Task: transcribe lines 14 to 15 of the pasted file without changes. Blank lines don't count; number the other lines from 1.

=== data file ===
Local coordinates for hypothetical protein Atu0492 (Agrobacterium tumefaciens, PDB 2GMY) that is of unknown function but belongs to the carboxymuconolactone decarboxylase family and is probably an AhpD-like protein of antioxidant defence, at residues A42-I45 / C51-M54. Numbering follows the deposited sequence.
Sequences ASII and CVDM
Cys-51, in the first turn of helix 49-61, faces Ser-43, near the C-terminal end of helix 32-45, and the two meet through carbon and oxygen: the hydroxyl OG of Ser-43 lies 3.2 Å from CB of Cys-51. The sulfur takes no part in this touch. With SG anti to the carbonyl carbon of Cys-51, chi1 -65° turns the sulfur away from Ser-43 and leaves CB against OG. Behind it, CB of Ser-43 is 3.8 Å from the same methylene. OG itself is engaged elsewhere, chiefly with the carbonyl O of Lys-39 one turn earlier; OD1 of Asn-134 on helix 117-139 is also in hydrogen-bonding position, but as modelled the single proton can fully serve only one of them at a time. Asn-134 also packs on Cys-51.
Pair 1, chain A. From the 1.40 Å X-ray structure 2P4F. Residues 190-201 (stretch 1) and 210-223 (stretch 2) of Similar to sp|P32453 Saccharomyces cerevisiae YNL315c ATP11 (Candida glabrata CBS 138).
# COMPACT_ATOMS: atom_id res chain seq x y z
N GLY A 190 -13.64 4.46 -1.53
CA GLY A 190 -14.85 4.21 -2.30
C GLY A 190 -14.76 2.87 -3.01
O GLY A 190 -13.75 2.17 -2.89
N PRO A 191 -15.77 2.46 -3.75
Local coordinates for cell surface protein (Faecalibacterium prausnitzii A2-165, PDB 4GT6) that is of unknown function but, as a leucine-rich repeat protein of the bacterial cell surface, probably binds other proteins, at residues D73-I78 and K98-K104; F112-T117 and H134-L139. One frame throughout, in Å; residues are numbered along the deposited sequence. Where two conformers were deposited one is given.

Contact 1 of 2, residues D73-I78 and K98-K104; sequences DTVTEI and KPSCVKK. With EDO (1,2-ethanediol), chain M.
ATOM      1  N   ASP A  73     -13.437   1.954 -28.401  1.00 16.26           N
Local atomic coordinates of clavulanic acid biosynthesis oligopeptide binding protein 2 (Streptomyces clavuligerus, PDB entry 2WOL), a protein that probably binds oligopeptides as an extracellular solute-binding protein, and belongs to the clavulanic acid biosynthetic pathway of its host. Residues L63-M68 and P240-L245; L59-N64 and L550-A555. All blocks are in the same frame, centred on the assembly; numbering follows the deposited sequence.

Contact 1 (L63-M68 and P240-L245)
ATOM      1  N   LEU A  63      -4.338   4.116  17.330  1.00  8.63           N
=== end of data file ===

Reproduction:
Local atomic coordinates of clavulanic acid biosynthesis oligopeptide binding protein 2 (Streptomyces clavuligerus, PDB entry 2WOL), a protein that probably binds oligopeptides as an extracellular solute-binding protein, and belongs to the clavulanic acid biosynthetic pathway of its host. Residues L63-M68 and P240-L245; L59-N64 and L550-A555. All blocks are in the same frame, centred on the assembly; numbering follows the deposited sequence.

Contact 1 (L63-M68 and P240-L245)